by Jeff Westover
Few holiday traditions have endured as long or seen so many variations as that of wassailing. Its origins are unknown, but it is mentioned in texts dating as far back as the 14th century. In one such text, the leader of a group took a bowl and, raising it to the crowd, shouted "Wassail!" an Old English term meaning 'to your health'.

There are three variations of the wassailing. One is the filling of a common bowl or cup often referred to by ancient clergy as the Loving Cup and passing it around a room to be shared. Another variation calls for taking the bowl around to each individual house so neighbors can partake as friends. And the third is a celebration of the apple harvest and the blessing of the fruit.

In the earliest known days of the practice the wassail was poured on to the dormant crops and orchards after harvest to bless them for the coming spring and to ward off evil. Like many such practices devoted to the defense against evil, wassailing has always been a more festive activity associated with partying and making merry. In the last couple of hundred years the practice has been more about good cheer and well wishing than the blessing of the crops.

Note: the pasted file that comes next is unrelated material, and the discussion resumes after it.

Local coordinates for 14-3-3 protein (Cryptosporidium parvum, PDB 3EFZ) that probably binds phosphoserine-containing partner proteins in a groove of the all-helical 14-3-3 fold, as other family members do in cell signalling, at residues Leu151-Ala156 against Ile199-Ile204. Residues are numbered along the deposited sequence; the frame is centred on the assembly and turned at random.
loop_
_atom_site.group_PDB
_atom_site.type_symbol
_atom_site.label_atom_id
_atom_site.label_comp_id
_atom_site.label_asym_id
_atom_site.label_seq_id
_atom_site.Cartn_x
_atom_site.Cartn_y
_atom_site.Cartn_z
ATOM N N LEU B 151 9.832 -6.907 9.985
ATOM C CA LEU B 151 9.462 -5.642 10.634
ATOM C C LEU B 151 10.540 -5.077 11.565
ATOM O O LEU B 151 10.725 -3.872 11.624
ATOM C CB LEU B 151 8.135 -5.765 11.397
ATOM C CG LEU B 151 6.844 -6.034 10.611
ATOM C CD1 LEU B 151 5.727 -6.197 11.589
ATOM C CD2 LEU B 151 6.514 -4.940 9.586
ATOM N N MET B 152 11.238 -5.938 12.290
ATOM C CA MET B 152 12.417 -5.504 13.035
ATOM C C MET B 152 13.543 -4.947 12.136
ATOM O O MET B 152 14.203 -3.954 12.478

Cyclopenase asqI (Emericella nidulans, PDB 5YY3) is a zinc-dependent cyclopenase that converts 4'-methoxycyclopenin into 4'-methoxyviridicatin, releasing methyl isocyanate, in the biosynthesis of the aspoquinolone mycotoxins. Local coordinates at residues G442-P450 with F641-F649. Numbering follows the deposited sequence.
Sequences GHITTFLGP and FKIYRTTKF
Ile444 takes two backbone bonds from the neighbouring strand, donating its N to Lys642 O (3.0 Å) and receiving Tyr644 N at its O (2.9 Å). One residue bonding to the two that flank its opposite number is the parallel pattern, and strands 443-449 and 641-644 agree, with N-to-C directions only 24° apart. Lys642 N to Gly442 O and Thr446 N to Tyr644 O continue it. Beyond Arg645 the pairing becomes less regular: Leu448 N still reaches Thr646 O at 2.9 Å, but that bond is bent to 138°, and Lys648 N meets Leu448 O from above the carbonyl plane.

Wassailing is almost always accompanied by song. "Here we come a-wassailing..." is a Christmas classic beloved by many but understood by few. (It is so misunderstood that some sing "here we come a-caroling..." instead).

The actual ingredients in traditional wassail are widely disputed. This could be attributed to the fact that festive bands of people who traveled from home to home often replenished the bowl with whatever liquid refreshment was available. While one home might have apple cider another might have spirits of a stronger sort. Alcohol has no doubt played a storied part of wassail's history, but tradition does not dictate it to be necessary. In fact, the custom has little to do with the drink at all than it does the good will and society that wassailing generates.

Wassailing, while classically observed during the Christmas holiday season, is also practiced at weddings and other such events where community and family are celebrated.
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